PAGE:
This month, the Task force for New Americans (chaired by the Secretary of Homeland Security) issued a generally commendable document, Building an Americanization Movement for the Twenty-first Century, A Report to the President of the United States from the Task Force on New Americans. The report talks about the importance of Americanization, which it defines as:

[T]he process of integration by which immigrants become part of our communities and by which our communities and the nation learn from and adapt to their presence. Americanization means the civic incorporation of immigrants; this is the cultivation of a shared commitment to the American values of liberty, democracy and equal opportunity.

The report offers many worthy suggestions for the integration of the foreign-born into American society. While I laud the report, for my taste something was missing. I would have liked to have seen more discussion of how immigrants (whether or not they become citizens) can teach Americans how to better appreciate the opportunities that America offers strivers and dreamers. Books could be written and movies made on that subject (in fact multitudes of these can be found in libraries and video stores throughout the country).

One such American who needs to learn this lesson is an unnamed federal district court judge who failed to administer the naturalization oath in time for 1,951 otherwise eligible applicants to become citizens, register and vote in the last election. The Ombudsman to U.S. Citizenship and Immigration Services described this duty-shirking judge in a December 16, 2008 Study and Recommendations On Naturalization Oath Ceremonies:

In one of USCIS’ largest districts where the court retains exclusive oath ceremony jurisdiction, the court refused to schedule sufficient additional ceremonies to accommodate the large number of naturalization applicants who had completed processing in Fall 2008, and refused to allow USCIS to administratively naturalize these applicants. As a result, 1,951 individuals did not receive the oath in time to register to vote in the 2008 elections, despite USCIS having completed processing and communicated its willingness to quickly plan additional ceremonies with the court. The District Director approached the court repeatedly requesting additional ceremonies and was told the court had already “done more than its share.” When the District Director suggested USCIS be permitted to hold administrative ceremonies the court “vehemently refused,” noting that these persons were not 45 days out from approval; these persons were instead scheduled for court ceremonies in November 2008. (Footnotes omitted; bolding added.)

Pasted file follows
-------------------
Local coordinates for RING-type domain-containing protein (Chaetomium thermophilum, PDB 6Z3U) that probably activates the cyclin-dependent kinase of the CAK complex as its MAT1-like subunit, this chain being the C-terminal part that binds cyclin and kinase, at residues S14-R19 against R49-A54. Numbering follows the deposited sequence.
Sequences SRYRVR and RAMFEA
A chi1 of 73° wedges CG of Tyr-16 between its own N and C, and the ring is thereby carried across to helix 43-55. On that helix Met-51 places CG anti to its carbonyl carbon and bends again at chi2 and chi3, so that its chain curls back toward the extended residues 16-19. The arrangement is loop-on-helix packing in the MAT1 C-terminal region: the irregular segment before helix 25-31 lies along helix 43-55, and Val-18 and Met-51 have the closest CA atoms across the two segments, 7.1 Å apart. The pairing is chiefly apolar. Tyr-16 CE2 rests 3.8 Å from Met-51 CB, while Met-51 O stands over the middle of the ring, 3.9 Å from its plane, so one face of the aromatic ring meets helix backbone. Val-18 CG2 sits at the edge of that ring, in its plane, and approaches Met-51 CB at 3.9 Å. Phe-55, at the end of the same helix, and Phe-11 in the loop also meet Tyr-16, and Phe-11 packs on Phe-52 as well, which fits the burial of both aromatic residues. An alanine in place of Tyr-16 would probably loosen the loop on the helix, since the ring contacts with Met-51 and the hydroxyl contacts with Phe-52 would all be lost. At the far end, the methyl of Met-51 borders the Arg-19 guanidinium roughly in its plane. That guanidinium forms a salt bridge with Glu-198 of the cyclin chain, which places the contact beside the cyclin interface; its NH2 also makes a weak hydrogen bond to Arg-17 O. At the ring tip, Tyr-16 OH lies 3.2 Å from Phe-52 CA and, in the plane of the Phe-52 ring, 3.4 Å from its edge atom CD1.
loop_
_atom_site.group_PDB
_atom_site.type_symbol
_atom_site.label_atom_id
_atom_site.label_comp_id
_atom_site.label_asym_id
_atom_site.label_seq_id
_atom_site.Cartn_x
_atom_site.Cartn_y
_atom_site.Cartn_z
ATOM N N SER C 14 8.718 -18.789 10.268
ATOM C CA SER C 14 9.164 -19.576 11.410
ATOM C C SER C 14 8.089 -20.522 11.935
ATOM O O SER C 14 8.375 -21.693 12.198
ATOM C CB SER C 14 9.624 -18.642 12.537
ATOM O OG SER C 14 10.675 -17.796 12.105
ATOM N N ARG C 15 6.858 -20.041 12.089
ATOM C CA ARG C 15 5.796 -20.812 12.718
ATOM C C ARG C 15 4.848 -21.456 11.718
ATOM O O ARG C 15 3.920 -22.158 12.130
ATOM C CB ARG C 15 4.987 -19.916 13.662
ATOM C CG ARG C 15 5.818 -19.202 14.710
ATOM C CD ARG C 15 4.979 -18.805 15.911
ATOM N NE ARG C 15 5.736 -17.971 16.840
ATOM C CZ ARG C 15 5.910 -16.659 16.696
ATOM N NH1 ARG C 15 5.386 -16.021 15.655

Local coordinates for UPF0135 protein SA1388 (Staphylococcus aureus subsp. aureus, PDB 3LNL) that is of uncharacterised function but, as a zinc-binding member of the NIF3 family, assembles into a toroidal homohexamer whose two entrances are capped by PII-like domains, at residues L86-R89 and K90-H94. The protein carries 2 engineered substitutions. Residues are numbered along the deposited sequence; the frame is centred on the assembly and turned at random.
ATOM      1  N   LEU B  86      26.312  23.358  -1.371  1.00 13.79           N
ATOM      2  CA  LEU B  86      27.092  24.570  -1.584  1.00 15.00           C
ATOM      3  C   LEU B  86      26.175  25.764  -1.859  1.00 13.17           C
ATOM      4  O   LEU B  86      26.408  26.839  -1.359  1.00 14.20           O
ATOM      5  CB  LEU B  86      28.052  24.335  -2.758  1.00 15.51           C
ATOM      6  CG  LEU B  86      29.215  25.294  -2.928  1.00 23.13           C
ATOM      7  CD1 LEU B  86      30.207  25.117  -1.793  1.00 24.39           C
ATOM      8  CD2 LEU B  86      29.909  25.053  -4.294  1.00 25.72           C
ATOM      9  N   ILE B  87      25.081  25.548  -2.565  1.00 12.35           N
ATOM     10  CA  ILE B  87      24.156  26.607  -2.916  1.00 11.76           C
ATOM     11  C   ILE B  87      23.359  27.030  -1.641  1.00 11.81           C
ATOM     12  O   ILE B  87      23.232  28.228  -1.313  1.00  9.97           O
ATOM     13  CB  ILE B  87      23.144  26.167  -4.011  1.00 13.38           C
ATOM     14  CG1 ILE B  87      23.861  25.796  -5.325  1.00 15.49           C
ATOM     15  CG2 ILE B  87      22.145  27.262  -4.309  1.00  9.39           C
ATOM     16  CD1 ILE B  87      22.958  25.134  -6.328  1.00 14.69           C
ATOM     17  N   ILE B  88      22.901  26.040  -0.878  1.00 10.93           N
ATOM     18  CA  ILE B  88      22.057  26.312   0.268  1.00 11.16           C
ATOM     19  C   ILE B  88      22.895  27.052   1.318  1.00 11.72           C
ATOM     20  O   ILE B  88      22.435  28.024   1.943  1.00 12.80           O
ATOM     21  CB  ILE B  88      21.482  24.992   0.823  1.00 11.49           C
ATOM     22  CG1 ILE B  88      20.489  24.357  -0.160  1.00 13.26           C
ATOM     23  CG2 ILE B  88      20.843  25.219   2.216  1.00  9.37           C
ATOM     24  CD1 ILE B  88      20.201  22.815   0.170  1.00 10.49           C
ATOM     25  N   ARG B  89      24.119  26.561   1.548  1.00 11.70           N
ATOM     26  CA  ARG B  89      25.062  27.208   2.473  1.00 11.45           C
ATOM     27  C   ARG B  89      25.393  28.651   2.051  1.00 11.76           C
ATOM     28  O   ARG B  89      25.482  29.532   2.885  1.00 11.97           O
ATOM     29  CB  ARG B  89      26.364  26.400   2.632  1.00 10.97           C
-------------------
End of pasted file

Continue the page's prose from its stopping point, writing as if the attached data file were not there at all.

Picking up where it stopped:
Contrast the attitude of this judge with that of an immigrant from Iran, Paul Merage, who much like Horatio Alger, has chosen to give back to the America that gave him and his family a chance to succeed:

Founded in 2004 by Paul Merage, a successful immigrant entrepreneur, the Merage Foundation for the American Dream is dedicated to promoting opportunities for immigrants in the United States. Each year the foundation provides fellowships to promising immigrant students graduating from college to help them develop leadership skills. The foundation also distributes a popular DVD series and lesson plans to schools to highlight immigrants’ contributions to the United States. The foundation broadly recognizes their contributions through national awards and hosting national fora on immigration issues. (Source: The Report to the President of the United States from the Task Force on New Americans, supra.)

Well the caption for this posting talked about problems of immigrant integration and an opportunity. Here’s the opportunity, from an email sent by the Executive Director of the Merage Foundations, Marshall Kaplan:

I need to hire a real good Program Officer for the Merage Foundation for the American Dream. The person hired should reflect a graduate degree one of the following: law, business, public policy etc. He or she should be good on both inside and outside; that is, a good manager and a good outreach person. Hopefully [he or she] would have had at least 3 years of experience working in a non profit and government agency dealing with public interest issues. Work for a private firm on similar issues or directly on immigration would be equally great. Our web site describes the American Dream Foundation and what it does. Salary competitive with non profits doing similar kinds of things. It is negotiable.

Opportunity does not knock merely once; in my view, it is an anvil chorus. This one would be perfect for the immigration lawyer or paralegal yearning to make a difference.